• Was youngest ever set correctly?

      • What is its value now?

    • So, what is the bug?

      • Drag the arrow up and restart running through the loop

      • Determine exactly when did the data become incorrect?


    Discovering the bug
    Discovering the Bug

    • The infamous Array out-of-bounds!


    Fixing the bug1
    Fixing the Bug

    • Again, leave DDD open

    • Open the code in your favorite editor (friends.cpp)

      • Fix the code

    • Recompile the code

    • Run the code



    Fixing the next bug
    Fixing the NEXT Bug

    • Reload the code in DDD

      • In the Source menu, choose Source  Reload

    • Where do we put the break-point this time?

      • What is the last line of code that we know was executed?

      • Set a breakpoint

      • Next…

      • Next…

      • Step…


    Some debugging theory
    Some Debugging Theory

    • Most programs are too big to step through

    • You have to use breakpoints strategically

    • Suppose you have 10,000 lines of code with no output and a segmentation fault. Where do you put your breakpoint?


    Some debugging theory1
    Some Debugging Theory

    • Most programs are too big to step through

    • You have to use breakpoints strategically

    • Suppose you have 10,000 lines of code with no output and a segmentation fault. Where do you put your breakpoint?

      The Binary Search Principle of debugging

      • You don’t look up a word in the dictionary by starting at the first letter ‘A’ page and turning hundreds of pages until you find your word (especially if your word is zebra).

      • Like searching the dictionary, put a breakpoint in the middle of your program and look at the values there. Is your bug before or after that point?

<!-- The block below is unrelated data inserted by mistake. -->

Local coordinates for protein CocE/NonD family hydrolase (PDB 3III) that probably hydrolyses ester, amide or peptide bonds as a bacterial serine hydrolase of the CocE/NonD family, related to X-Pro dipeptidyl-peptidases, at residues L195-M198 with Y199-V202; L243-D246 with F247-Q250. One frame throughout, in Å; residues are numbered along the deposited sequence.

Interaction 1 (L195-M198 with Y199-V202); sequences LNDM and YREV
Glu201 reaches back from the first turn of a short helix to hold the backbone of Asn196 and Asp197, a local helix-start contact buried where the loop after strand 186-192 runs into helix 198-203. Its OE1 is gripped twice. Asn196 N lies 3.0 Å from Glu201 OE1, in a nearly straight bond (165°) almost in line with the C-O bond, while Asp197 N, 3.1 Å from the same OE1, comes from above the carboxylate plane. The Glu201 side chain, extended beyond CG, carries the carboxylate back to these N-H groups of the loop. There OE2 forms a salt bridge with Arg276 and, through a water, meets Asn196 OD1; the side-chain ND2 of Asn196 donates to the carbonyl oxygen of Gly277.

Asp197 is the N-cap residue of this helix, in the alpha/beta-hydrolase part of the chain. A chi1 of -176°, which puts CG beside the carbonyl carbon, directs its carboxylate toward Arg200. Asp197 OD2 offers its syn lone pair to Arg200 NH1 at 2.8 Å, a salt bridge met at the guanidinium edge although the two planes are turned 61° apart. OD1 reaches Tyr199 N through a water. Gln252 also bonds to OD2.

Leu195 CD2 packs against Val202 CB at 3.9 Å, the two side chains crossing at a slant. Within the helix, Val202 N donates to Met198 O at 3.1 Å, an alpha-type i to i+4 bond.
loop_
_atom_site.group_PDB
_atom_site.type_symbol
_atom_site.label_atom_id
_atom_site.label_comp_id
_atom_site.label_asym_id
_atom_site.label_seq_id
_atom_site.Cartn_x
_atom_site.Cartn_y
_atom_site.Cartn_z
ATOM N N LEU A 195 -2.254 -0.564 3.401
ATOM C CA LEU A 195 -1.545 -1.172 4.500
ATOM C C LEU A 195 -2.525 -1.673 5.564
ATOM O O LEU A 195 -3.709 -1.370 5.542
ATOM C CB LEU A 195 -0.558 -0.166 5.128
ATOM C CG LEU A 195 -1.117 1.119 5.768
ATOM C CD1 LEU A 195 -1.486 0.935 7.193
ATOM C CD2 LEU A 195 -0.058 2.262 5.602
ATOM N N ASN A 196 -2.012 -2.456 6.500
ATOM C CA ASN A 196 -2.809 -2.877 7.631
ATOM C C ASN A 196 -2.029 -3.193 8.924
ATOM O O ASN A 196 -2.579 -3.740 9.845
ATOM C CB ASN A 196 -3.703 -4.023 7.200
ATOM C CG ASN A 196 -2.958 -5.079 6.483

Bells whistles
    Bells & Whistles

    • DDD is very powerful!

    • Each time you think, “I wish DDD could ….”, check the manual because it probably can!

    • There are too many features to teach so we will go over only a few of the most useful


    Conditional breakpoints
    Conditional Breakpoints

    • What if you had 10,000 friends? It would take a long to check each assignment.

    • Instead, first make sure that the loop reaches the youngest friend.

    • Use a conditional breakpoint

      • Insert a breakpoint

      • Right-click the break point and choose properties

      • Enter the condition (in C code) when, if true, the code should pause.


    Watchpoints
    Watchpoints

    • Often you have a program and, at some point, an important value gets set incorrectly

      • e.g., using (x = 0) instead of (x == 0)

      • Suppose you know that

        • A line 6, x is set to 7

        • At line 9,234 x = 0 (but x should still be 7).

      • How can you quickly find the line where x was incorrectly set.

        • A watchpoint allows you to watch for a variable to change


    Remember
    REMEMBER…

    • Be systematic & strategic

      • Where should I look next?

        • Remember the Binary Search Principle

      • What should I look at next?

        • Use the data display

        • Use breakpoints & watchpoints